A book review of: Immigration and the Next America: Renewing the Soul of Our Nation by Victor Narro
What does it mean to be an American? Who are we as a people and where are we heading as a country? What will the “next America” look like? What should the next America look like? These are the questions at the heart of this Archbishop José H. Gomez’s book, Immigration and the Next America: Renewing the Soul of Our Nation.
During his successful 2016 presidential campaign, Donald Trump tapped into the anxiety and fear of millions of voters with language that scapegoated immigrants and refugees. And early on in his presidency, we are witnessing a sharp increase in the numbers of deportations and separations of families. We are in the midst of a humanitarian crisis. This is why Archbishop Gomez’s book is so timely and necessary.
Following in the tradition of Dr. Martin Luther King Jr., Cesar Chavez, Dorothy Day and other civil rights and spiritual leaders, Archbishop Gomez returns the immigration debate to a discussion of the ideals of the American Creed, which was based on religion and spirituality. Archbishop Gomez points out that right now, anger is driving the debate about what to do with the 11 million undocumented immigrants in this country. He argues that by default, we have made deportation the de facto mandatory sentence for anyone caught without proper documentation. He wonders about much we really know about the immigrants we consider so threatening to our security and way of life. Saint Mother Teresa of Calcutta used to say that everybody likes to talk about the poor, but very few people talk to the poor. Archbishop Gomez writes that the same is true with undocumented immigrants.
Archbishop Gomez touches on an important factor in the immigration debate today – the fear and apprehension of the changing demographics in our country. He discusses how in the immigration debate, demographics become a source of deep apprehension. As Archbishop Gomez points out so vividly, many in this country are fearful and uncertain about the growing presence of neighbors who do not look like us, who speak different languages, and who have different traditions and countries of origin. This is after all the heart of the immigration debate. We must address this fear and apprehension through dialogue of compassion and understanding.
Throughout his book, Archbishop Gomez provides us with historical perspectives that teach us that while America has been welcoming of immigrants, we have also been a nation that at times throughout its history has been bitterly divided along racial, ethnic and even religious lines. Archbishop Gomez stresses that in order to fully engage in the immigration debate with our neighbors, we must reflect on and never forget the moments of darkness in America’s history. We must transform the immigration debate from the polarized climate of today to one where we address the larger question of “what is an American?” We need to engage in the idea of what this country is meant to be, and what it means to belong to this country. Archbishop Gomez challenges us to take a hard look at our attitudes about race and our assumptions about what it means to be an American. He points out that throughout history, in times of fear and uncertainty, we have often abandoned our commitment to liberty and justice for all in favor of an insular, racial defining of who can be a true American.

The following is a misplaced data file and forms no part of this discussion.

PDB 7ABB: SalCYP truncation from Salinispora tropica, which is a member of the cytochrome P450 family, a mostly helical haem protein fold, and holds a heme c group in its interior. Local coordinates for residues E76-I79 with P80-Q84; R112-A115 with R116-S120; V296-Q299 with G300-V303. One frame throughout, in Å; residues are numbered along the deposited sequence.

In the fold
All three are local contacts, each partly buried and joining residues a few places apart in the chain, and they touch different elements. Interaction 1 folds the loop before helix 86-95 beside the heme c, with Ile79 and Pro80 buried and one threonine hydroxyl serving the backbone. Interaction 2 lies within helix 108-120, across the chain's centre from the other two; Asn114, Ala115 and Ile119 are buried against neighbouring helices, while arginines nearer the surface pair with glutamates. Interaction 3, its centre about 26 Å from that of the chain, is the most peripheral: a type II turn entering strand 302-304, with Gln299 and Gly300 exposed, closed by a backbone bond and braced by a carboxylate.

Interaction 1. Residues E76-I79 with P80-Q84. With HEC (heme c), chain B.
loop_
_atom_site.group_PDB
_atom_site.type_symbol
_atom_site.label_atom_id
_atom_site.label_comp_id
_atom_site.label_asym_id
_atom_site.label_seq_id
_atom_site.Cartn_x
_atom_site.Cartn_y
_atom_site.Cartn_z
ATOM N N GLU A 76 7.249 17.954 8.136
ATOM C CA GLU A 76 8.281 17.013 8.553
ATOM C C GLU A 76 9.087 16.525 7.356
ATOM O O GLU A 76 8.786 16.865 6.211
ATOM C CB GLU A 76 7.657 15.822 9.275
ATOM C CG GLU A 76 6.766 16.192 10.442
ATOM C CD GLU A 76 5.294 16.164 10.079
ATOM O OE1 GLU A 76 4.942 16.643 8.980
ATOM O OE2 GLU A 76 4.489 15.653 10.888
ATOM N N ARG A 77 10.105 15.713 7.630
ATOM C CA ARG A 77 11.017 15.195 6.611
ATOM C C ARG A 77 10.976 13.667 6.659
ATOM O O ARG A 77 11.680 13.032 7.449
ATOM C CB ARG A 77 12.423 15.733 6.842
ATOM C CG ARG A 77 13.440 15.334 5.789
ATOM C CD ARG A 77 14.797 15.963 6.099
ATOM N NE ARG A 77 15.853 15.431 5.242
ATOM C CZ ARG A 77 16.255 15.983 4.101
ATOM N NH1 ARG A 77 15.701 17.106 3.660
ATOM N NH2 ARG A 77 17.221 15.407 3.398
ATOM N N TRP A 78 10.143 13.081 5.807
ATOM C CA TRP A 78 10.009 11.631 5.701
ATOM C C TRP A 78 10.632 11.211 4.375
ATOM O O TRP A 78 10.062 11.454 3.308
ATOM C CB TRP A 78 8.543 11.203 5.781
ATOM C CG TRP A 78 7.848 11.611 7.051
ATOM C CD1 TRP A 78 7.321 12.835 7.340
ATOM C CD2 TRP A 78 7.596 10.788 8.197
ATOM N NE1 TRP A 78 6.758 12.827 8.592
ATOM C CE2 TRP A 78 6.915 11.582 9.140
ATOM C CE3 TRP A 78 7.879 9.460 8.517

In his book, Archbishop Gomez challenges us to be honest with ourselves. We must acknowledge that there have been times in our history when we have succumbed to our fears and have let it lead us down a path of dehumanizing groups of persons who we viewed as deserving of less dignity and rights for the common good. Archbishop Gomez tells us that we cannot let this become one of those times. Our task today is to confront our fears and resist the temptations to narrow the horizons of who can be an American. After all, what unites us all should be our beautiful diversity of cultures and shared vision of the dignity of the human person.
As an immigrant rights activist for over 30 years and a spiritualist deeply rooted in the teachings of St. Francis of Assisi, this book provides me with the wisdom and encouragement that will enable my spirituality to guide me in the long struggle for humane immigration reform. I agree with Archbishop Gomez that immigration is the human rights test of our generation. We are in a defining history moment for America. The path that we take to address the immigration issue will determine the humanity and spirituality of the new America.
Victor Narro is Project Director for the UCLA Labor Center and Lecturer in Law for UCLA Law School. He is the author of Living Peace: Connecting Your Spirituality with Your Work for Justice (Create Space Publication, 2014) and its Spanish translation, Paz en Acción Conecta tu Espiritualidad con tu Trabajo por la Justicia Social (2015).